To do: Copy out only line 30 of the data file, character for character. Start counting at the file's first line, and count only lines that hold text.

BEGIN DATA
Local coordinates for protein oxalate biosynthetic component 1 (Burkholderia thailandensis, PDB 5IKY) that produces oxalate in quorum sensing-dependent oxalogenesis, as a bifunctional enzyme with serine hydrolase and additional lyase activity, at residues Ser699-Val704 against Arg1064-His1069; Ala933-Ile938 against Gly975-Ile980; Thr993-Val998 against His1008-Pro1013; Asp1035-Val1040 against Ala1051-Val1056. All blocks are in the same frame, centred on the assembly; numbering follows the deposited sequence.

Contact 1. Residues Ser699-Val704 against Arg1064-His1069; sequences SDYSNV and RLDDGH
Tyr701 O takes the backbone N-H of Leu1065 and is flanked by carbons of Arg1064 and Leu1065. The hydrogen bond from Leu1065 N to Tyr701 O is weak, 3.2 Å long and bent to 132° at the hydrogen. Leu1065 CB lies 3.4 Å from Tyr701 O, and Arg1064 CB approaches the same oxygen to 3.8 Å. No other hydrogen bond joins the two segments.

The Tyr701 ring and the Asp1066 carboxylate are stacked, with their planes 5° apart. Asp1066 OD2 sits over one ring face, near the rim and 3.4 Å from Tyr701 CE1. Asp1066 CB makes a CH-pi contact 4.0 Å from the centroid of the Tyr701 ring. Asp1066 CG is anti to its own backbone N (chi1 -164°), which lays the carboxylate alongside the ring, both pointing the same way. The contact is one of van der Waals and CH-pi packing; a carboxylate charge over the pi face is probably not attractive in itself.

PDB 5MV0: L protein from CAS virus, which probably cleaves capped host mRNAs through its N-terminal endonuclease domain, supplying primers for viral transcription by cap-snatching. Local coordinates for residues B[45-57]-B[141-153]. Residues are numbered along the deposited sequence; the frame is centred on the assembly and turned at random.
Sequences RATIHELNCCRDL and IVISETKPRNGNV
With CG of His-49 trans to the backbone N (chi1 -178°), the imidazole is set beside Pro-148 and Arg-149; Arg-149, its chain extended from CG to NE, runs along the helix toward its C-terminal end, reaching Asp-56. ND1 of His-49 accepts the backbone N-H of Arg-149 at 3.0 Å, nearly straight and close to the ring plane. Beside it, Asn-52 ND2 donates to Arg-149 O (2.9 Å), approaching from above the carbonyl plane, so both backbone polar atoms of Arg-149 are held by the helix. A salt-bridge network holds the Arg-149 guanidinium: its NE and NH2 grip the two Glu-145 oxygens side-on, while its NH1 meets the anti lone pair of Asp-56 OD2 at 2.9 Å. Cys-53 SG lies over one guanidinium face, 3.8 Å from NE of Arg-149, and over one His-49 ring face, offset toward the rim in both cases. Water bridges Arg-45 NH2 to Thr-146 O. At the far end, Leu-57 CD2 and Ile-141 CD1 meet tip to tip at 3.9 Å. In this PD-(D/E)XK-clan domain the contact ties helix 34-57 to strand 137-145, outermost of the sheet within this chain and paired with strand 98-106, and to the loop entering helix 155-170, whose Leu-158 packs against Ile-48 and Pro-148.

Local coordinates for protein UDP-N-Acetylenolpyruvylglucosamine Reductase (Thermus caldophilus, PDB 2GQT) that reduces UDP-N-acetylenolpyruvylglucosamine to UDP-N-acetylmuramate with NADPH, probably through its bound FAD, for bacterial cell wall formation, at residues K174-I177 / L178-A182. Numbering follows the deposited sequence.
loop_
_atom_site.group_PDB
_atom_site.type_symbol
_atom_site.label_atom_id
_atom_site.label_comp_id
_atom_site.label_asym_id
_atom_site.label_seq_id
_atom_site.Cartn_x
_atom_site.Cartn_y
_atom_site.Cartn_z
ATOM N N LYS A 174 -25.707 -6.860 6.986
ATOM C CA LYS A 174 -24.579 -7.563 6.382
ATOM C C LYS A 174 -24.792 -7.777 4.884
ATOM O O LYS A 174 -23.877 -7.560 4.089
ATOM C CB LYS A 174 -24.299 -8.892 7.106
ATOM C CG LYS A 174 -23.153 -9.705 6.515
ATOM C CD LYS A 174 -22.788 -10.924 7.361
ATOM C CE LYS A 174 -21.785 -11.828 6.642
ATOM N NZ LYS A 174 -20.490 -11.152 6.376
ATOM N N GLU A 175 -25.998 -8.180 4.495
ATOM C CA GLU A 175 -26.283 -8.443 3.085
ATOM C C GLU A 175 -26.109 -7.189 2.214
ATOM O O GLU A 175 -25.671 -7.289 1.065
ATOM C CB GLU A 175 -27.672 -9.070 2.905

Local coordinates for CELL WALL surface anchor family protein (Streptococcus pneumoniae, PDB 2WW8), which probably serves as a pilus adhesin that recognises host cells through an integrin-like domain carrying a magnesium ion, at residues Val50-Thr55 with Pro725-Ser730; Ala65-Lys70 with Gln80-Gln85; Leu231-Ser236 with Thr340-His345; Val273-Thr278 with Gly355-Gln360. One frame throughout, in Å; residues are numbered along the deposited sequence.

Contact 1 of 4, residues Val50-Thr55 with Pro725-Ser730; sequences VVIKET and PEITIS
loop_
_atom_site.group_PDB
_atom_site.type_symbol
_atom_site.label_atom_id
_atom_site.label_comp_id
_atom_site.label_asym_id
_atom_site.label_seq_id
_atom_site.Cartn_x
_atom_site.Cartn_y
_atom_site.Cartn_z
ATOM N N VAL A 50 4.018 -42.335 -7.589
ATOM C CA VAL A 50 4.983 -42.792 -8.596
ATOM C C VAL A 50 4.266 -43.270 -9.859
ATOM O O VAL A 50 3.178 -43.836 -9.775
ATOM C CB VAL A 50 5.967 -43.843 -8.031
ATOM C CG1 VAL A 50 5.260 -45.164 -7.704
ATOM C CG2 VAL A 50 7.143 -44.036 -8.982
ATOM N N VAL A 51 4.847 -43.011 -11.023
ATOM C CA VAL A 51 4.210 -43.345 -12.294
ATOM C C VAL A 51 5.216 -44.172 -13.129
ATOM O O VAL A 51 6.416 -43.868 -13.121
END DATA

ATOM C C GLU A 175 -26.109 -7.189 2.214